iReceptor Plus partners published a review article on mining AIRRs for biological and clinical information using machine learning
By Judy Siegel-Itzkovich
How does the brain learn? When two neurons fire together, sending off impulses simultaneously, the synapses between them grow stronger and learning takes place.
How do computers learn? “Machine learning” (ML) — an application of artificial intelligence – involves the study of computer algorithms that automatically improve through experience. After the machine creates a model based on train data, it can make predictions or decisions on new data without being explicitly programmed to do so.
For simple tasks assigned to computers, humans can program algorithms to tell the machine how to execute all steps required to solve a problem. If the task is more complicated, human programmers can help the machine develop its own algorithm instead of specifying every needed step.
ML can be applied to reveal crucial biological and clinical knowledge from adaptive immune receptor repertoires (AIRRs), which are natural biosensors of health and disease. ML contributes to the design of diagnostics and therapeutics, but ML on AIRRs is hindered by the lack of disease – and antigen-binding-labeled data. As a result, AIRR-optimized ML approaches are required.
A new research article entitled “Mining adaptive immune receptor repertoires for biological and clinical information using machine learning” has just been published in the journal Current Opinion in Systems Biology by three iReceptor Plus Partners: Victor Greiff of the University of Oslo, Gur Yaari, who is the iReceptor Plus coordinator from the Bar Ilan University and Lindsay Cowell of the University of Texas Southwestern Medical Center.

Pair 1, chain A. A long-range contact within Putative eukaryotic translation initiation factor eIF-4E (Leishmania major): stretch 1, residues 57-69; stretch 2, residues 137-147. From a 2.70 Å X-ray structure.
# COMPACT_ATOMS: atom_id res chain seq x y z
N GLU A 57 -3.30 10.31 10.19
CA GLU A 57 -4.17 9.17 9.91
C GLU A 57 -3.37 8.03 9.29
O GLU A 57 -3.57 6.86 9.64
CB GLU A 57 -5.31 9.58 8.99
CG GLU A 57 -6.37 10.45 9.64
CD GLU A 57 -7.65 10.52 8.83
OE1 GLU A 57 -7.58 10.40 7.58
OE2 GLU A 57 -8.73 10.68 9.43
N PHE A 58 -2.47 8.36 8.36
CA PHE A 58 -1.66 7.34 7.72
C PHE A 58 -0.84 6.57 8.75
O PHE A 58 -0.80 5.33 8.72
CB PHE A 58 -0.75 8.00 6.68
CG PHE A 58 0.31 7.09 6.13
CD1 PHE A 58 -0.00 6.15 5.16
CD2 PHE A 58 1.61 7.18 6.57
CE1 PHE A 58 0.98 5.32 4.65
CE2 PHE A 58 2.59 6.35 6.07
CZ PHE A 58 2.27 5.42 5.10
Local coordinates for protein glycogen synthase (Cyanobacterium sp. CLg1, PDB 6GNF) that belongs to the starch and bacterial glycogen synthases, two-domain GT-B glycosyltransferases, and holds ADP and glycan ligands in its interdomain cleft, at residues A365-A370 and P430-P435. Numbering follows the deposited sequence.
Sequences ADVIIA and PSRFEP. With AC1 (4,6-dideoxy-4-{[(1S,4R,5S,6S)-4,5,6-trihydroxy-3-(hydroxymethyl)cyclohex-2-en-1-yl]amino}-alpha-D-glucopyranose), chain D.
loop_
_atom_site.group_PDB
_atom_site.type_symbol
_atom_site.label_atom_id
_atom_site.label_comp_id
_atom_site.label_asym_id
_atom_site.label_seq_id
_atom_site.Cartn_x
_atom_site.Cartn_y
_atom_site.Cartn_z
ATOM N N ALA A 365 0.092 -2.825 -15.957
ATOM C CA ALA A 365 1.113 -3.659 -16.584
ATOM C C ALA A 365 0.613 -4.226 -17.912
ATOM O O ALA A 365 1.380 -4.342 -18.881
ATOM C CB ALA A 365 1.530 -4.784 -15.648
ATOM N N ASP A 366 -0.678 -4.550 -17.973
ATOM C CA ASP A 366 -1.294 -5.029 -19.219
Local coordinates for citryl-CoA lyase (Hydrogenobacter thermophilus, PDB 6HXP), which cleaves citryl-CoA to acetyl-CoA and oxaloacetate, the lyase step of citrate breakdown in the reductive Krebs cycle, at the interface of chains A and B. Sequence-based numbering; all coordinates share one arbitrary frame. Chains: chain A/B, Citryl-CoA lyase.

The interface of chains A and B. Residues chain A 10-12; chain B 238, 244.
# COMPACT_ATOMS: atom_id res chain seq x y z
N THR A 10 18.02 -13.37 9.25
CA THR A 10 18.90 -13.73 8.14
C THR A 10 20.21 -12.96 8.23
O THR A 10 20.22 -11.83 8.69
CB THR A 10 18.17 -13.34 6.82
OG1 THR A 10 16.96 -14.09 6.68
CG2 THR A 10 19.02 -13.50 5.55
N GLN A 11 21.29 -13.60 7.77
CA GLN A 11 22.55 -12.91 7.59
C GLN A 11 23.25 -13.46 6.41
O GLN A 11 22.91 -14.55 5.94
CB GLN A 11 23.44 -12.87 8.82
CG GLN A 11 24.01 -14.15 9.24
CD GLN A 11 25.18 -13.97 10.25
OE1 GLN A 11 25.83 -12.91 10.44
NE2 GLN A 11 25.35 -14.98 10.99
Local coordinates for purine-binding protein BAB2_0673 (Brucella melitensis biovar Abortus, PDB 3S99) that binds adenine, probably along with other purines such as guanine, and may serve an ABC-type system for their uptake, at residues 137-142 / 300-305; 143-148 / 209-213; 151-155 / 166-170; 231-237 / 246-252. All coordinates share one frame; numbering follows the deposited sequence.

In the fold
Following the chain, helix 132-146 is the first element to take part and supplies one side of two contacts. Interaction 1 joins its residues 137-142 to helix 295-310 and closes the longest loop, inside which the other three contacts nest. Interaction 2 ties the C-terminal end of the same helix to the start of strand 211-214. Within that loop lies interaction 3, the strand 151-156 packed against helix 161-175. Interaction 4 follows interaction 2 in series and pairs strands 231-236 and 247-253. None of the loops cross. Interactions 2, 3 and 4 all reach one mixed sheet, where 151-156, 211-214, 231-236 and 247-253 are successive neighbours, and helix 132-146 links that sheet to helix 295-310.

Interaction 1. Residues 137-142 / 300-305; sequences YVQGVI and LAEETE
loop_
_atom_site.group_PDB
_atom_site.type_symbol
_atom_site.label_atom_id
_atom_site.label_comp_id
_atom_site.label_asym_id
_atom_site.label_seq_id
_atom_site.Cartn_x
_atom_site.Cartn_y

Machine learning is of fundamental importance for mining adaptive AIRRs stored in the iReceptor plus repository for biological and clinical information. The review article discusses current progress and remaining challenges in AIRR machine learning research.
Adaptive immune receptor repertoires (AIRRs) are natural biosensors of health and disease. ML can reveal crucial biological and clinical knowledge from AIRR sequence and structural data.
The adaptive immune system stores invaluable information about current and past immune responses and may serve as an ultrasensitive biosensor. “Given the immune system’s critical role in a wide variety of diseases, this has broad implications for biomedicine, they continued.
Machine and deep learning are being leveraged to decipher how information is encoded in adaptive immune receptor repertoires to enable prediction from adaptive immune responses and fast-track vaccine, therapeutics and diagnostics development.”